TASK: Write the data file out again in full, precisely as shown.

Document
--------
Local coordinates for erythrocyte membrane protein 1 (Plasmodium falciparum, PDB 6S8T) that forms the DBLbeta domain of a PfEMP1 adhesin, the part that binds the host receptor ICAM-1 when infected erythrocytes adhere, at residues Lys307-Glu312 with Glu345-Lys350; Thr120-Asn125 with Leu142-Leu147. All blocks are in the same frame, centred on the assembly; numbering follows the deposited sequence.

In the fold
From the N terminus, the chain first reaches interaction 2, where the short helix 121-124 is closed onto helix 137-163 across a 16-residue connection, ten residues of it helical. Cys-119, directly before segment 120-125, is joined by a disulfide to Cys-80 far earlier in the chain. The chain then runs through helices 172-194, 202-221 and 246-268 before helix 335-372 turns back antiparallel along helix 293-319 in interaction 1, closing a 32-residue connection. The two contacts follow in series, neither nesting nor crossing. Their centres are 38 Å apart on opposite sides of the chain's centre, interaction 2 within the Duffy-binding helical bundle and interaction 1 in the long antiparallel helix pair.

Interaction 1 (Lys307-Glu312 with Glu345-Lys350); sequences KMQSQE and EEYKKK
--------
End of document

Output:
Local coordinates for erythrocyte membrane protein 1 (Plasmodium falciparum, PDB 6S8T) that forms the DBLbeta domain of a PfEMP1 adhesin, the part that binds the host receptor ICAM-1 when infected erythrocytes adhere, at residues Lys307-Glu312 with Glu345-Lys350; Thr120-Asn125 with Leu142-Leu147. All blocks are in the same frame, centred on the assembly; numbering follows the deposited sequence.

In the fold
From the N terminus, the chain first reaches interaction 2, where the short helix 121-124 is closed onto helix 137-163 across a 16-residue connection, ten residues of it helical. Cys-119, directly before segment 120-125, is joined by a disulfide to Cys-80 far earlier in the chain. The chain then runs through helices 172-194, 202-221 and 246-268 before helix 335-372 turns back antiparallel along helix 293-319 in interaction 1, closing a 32-residue connection. The two contacts follow in series, neither nesting nor crossing. Their centres are 38 Å apart on opposite sides of the chain's centre, interaction 2 within the Duffy-binding helical bundle and interaction 1 in the long antiparallel helix pair.

Interaction 1 (Lys307-Glu312 with Glu345-Lys350); sequences KMQSQE and EEYKKK